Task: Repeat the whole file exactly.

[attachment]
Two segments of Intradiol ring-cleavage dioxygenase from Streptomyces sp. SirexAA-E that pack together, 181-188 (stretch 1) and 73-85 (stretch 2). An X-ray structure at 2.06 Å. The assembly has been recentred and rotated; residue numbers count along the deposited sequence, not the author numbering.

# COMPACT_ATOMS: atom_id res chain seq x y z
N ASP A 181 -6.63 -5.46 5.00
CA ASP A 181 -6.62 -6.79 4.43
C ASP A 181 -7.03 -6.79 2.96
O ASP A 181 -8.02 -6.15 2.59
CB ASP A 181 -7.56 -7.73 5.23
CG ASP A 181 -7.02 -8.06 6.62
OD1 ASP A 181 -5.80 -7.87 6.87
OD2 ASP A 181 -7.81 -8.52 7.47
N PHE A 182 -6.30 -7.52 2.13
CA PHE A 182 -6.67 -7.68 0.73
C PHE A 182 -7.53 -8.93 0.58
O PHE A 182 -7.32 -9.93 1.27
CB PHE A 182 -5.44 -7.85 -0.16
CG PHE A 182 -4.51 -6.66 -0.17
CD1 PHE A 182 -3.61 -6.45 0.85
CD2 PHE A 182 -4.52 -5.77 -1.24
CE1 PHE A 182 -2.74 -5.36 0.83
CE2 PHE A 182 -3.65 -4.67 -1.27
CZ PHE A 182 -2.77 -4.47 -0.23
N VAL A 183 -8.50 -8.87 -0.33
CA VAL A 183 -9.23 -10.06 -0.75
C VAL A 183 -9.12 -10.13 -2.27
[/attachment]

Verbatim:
Two segments of Intradiol ring-cleavage dioxygenase from Streptomyces sp. SirexAA-E that pack together, 181-188 (stretch 1) and 73-85 (stretch 2). An X-ray structure at 2.06 Å. The assembly has been recentred and rotated; residue numbers count along the deposited sequence, not the author numbering.

# COMPACT_ATOMS: atom_id res chain seq x y z
N ASP A 181 -6.63 -5.46 5.00
CA ASP A 181 -6.62 -6.79 4.43
C ASP A 181 -7.03 -6.79 2.96
O ASP A 181 -8.02 -6.15 2.59
CB ASP A 181 -7.56 -7.73 5.23
CG ASP A 181 -7.02 -8.06 6.62
OD1 ASP A 181 -5.80 -7.87 6.87
OD2 ASP A 181 -7.81 -8.52 7.47
N PHE A 182 -6.30 -7.52 2.13
CA PHE A 182 -6.67 -7.68 0.73
C PHE A 182 -7.53 -8.93 0.58
O PHE A 182 -7.32 -9.93 1.27
CB PHE A 182 -5.44 -7.85 -0.16
CG PHE A 182 -4.51 -6.66 -0.17
CD1 PHE A 182 -3.61 -6.45 0.85
CD2 PHE A 182 -4.52 -5.77 -1.24
CE1 PHE A 182 -2.74 -5.36 0.83
CE2 PHE A 182 -3.65 -4.67 -1.27
CZ PHE A 182 -2.77 -4.47 -0.23
N VAL A 183 -8.50 -8.87 -0.33
CA VAL A 183 -9.23 -10.06 -0.75
C VAL A 183 -9.12 -10.13 -2.27